Small Business Marketing Kit For Dummies
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Adding e-mail marketing to your small business advertising mix isn't as simple as blasting out traditional marketing messages via e-mail, or using e-mail in place of other advertising outlets. E-mail mass mailings can easily turn into junk mail, and for legal and marketing reasons, you want to be sure yours don’t.

Is your small business e-mail marketing really spam?

For the one in millions who may not know, spam is the term for electronic junk mail that’s sent to a large number of e-mail addresses. What’s more, it’s illegal.

In 2003, the U.S. Government passed the CAN SPAM Act, requiring, among other things, that unsolicited commercial e-mail be clearly identified as a solicitation or advertisement, that it contain a legitimate return e-mail address as well as the sender’s physical postal address, that it present a means to opt out or unsubscribe, and that unsubscribe requests be honored within a specific time frame.

For a good explanation of the CAN-SPAM ruling and ways to comply, visit the Federal Communications Commission website.

Keep your small business e-mail marketing legal and welcome

The unanimous advice from reputable online marketers regarding unsolicited e-mail is this: When in doubt, don’t. Instead, commit to an opt-in policy and limit your e-mail marketing messages to the following recipients:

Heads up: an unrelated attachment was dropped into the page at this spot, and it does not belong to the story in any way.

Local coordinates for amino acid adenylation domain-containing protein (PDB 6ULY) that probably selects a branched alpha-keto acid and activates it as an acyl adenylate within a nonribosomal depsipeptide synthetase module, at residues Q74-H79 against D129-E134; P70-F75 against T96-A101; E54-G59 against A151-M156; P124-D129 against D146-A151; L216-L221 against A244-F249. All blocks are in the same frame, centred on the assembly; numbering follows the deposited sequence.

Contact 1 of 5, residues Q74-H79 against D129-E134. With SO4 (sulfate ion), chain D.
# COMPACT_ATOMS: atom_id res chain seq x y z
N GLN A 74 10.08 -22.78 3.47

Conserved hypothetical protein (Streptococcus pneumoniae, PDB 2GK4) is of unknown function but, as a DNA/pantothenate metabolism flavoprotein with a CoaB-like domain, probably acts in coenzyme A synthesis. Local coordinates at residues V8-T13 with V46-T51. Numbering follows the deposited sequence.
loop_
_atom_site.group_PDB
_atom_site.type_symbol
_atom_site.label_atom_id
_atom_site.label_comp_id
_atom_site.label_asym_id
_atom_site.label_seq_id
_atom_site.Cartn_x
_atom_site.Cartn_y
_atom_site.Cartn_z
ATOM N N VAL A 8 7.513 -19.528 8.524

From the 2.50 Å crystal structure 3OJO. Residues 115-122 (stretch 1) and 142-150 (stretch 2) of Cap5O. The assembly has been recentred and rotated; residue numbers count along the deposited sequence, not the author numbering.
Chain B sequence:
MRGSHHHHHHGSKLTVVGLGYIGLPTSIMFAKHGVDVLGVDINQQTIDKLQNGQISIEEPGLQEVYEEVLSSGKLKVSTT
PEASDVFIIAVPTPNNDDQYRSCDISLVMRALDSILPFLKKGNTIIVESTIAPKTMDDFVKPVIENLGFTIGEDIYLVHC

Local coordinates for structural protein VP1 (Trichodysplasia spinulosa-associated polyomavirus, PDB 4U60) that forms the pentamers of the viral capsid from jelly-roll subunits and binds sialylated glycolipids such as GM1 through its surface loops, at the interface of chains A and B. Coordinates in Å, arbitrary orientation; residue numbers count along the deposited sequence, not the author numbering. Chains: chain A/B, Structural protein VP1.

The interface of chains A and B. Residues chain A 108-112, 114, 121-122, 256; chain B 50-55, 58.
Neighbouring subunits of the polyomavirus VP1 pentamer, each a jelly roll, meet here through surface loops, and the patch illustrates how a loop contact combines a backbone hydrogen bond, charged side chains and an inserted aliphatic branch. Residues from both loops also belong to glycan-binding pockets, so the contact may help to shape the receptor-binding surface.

• Those who have opted in by providing their e-mail addresses and asking for more information

  • Friends, colleagues, suppliers, customers, or prospects who have requested similar information in the past.

  • Those who were referred to you by a colleague or by a group related to your business with the assurance that they’d appreciate receiving your information.

Protect your customers by hiding their addresses when you send the same e-mail to a list of recipients. To maintain the privacy of each recipient, enter your own address in the “To” line of your e-mail and enter all recipient addresses as blind carbon copies by using the BCC address option.

Many internet service providers won’t allow you to e-mail more than 50 people at a time, and breaking a large list into groups can be far too time-consuming. Instead, search online or in your market area for e-mail marketing services. Providers such as Constant Contact and MailChimp are among many that offer safe, simple solutions, mailing advice, and analysis of mailing results.

Rate your small business e-mail marketing

E-mail marketing efforts are evaluated based on the following terms:

  • Bounce rate: The percentage of undeliverable addresses that bounce back to the sender because the address doesn’t exist (a hard bounce) or the person’s inbox is too full or otherwise unavailable (a soft bounce).

  • Delivery rate: The percentage of mailers that actually make it through to recipients’ inboxes.

  • Click-through rate (CTR): The percentage of recipients who click at least one link in the mailer, indicating their interest in the message.

  • Sharing or forward rate: The percentage of recipients who click to forward or share the e-mail with others — the next to highest indicator of a successful mailer.

  • Conversion rate: The percentage of recipients who take the recommended action by filling out a form, subscribing to a newsletter, downloading a publication, or purchasing your product — the ultimate direct mail success indicator.